A DANCE “cliff-hanger” is to tour Scotland following a five-star first run at Edinburgh International Festival.

Scottish Ballet has earned high praise for its intense adaptation of The Crucible, Arthur Miller’s 1953 play which famously used the Salem witch trials as an allegory for McCarthyite paranoia.

The riveting ballet tours to Glasgow at the end of next month before visiting Aberdeen and Inverness and returning to Edinburgh in October.

Next May will see its US premiere at the Kennedy Center in Washington DC.

The triumph rewards the ambitious decision of Christopher Hampson, Scottish Ballet’s chief executive and artistic director, to commit to staging five new full-length ballets over five years – not simply in tribute to the company’s 50th anniversary, but to “provide Scotland with fantastic new work”.

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For The Crucible, the first of these new works, Hampson commissioned top US choreographer Helen Pickett to adapt the iconic play into a ballet with composer Peter Salem, artistic collaborator James Bonas and designers Emma Kingsbury and David Finn.

Allied with Salem’s jolting, atmospheric score, Pickett’s choreography renders the emotional power of Miller’s script as physical movement in a piece which heaves with the weight of a community turning on itself.

Pickett’s first full-length ballet was in 2015 with an award-winning adaptation of Tennessee Williams’s Camino Real, which also features a score by Salem.

If adapting Miller’s play, with its bygone language and frequent narrative passages was a challenge, Hampson would have struggled to find a better candidate to meet it than Pickett.

“My husband calls The Crucible a hybrid of 14 years of my life,” the choreographer says. “So much work that I’ve done before has been investigation into the kind of work that The Crucible became.

“But building this world was really an organisation-wide effort; the dancers, the set, costume, design, the extraordinary score by Peter. He builds worlds through his music, that’s what I like to do, build worlds through various elements.”

Pickett recognised parallels between the concision of Miller’s writing and her ideals as a performer and choreographer.

“Every word needs to be there, nothing is decorative and that’s the way I believe choreography needs to be created,” she says. “You don’t need to add anything to it. The dancer must figure out how the steps create narrative in their body, how the meaning of each word correlates with movement.”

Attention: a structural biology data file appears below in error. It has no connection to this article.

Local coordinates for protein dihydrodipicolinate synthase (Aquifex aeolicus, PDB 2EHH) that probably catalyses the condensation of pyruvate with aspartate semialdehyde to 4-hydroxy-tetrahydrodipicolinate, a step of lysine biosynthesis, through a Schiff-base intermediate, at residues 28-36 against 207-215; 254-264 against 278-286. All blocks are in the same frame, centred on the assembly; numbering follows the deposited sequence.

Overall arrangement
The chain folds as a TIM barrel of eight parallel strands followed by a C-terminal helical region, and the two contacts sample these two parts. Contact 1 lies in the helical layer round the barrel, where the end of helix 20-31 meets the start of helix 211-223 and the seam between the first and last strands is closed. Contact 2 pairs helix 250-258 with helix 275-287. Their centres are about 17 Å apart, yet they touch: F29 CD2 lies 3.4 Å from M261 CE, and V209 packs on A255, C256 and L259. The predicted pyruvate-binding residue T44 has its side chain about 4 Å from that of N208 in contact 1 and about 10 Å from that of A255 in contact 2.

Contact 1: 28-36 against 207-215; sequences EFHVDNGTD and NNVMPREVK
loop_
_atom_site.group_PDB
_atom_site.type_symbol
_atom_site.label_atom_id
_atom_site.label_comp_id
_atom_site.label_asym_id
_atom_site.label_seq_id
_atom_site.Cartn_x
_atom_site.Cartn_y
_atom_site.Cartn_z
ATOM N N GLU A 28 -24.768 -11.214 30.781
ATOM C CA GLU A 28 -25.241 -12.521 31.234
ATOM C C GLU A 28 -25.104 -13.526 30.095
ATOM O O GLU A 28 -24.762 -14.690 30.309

Putting Pickett together with theatre director Bonas has resulted in a piece driven by characters who are rich and realised.

Each has distinctly different steps and modes of embodiment. Judge Danforth pokes and prods like a malign raven, while Abigail – the principal instigator of the accusations which would lead directly to the deaths of 19 – is manic, sensual, troubling. In Miller’s play, she is a 17-year-old ringleader motivated by desire for married farmer John Proctor, though there’s no evidence of any sexual relationship with an older man in the life of the real Abigail, who was just 11.

As part of her years of research, Pickett visited the house of Rebecca Nurse, a pious older woman and respected member of the community who was nevertheless hung as a witch.

“I sat in on a historical talk in which they surmised that Abigail was probably suffering from post-traumatic stress disorder,” Pickett says. “She had seen her parents be murdered in front of her eyes by native Americans. Miller made the girls older to make it more palatable but you’re dealing with a traumatised young girl who wanted to belong.”

Pickett continues: “It was important to show she was a little girl first, she wasn’t an evil person from the beginning of her life. Like her friends, she’s a little girl loving the intrigue and mystery of the forest. And she finally finds a woman who is caring to her, Tituba.

“The subsequent tumble into the abyss, the fall after the kindness, is why her character, and Miller’s play, is so magnificent.”

September 26 to 28, Theatre Royal, Glasgow, 7.30pm, from £12.50; October 3 to 5, His Majesty’s Theatre, Aberdeen, 7.30pm, £10 to £43.50; Oct 9 and 10, Eden Court, Inverness, 7.30pm, £15.50 to £31; Oct 17 and 18, Festival Theatre, Edinburgh, 7.30pm, £15 to £36. www.scottishballet.co.uk #SBCrucible